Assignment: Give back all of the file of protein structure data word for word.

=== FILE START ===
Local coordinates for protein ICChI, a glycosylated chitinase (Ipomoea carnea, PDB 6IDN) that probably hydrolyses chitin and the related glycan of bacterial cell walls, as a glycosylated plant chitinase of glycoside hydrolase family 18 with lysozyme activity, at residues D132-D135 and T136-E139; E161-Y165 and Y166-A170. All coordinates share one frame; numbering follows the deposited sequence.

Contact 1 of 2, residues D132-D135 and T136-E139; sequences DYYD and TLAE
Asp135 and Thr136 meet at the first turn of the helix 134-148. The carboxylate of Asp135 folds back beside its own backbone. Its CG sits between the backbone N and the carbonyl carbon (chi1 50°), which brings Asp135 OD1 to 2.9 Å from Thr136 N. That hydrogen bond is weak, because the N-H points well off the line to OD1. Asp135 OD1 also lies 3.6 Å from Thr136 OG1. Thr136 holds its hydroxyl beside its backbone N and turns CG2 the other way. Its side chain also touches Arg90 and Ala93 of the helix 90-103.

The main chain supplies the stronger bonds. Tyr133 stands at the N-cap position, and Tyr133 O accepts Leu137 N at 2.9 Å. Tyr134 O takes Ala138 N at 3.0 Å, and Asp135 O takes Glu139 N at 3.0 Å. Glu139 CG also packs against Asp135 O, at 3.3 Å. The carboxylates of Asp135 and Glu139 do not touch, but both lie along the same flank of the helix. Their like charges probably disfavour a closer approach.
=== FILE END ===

Local coordinates for protein ICChI, a glycosylated chitinase (Ipomoea carnea, PDB 6IDN) that probably hydrolyses chitin and the related glycan of bacterial cell walls, as a glycosylated plant chitinase of glycoside hydrolase family 18 with lysozyme activity, at residues D132-D135 and T136-E139; E161-Y165 and Y166-A170. All coordinates share one frame; numbering follows the deposited sequence.

Contact 1 of 2, residues D132-D135 and T136-E139; sequences DYYD and TLAE
Asp135 and Thr136 meet at the first turn of the helix 134-148. The carboxylate of Asp135 folds back beside its own backbone. Its CG sits between the backbone N and the carbonyl carbon (chi1 50°), which brings Asp135 OD1 to 2.9 Å from Thr136 N. That hydrogen bond is weak, because the N-H points well off the line to OD1. Asp135 OD1 also lies 3.6 Å from Thr136 OG1. Thr136 holds its hydroxyl beside its backbone N and turns CG2 the other way. Its side chain also touches Arg90 and Ala93 of the helix 90-103.

The main chain supplies the stronger bonds. Tyr133 stands at the N-cap position, and Tyr133 O accepts Leu137 N at 2.9 Å. Tyr134 O takes Ala138 N at 3.0 Å, and Asp135 O takes Glu139 N at 3.0 Å. Glu139 CG also packs against Asp135 O, at 3.3 Å. The carboxylates of Asp135 and Glu139 do not touch, but both lie along the same flank of the helix. Their like charges probably disfavour a closer approach.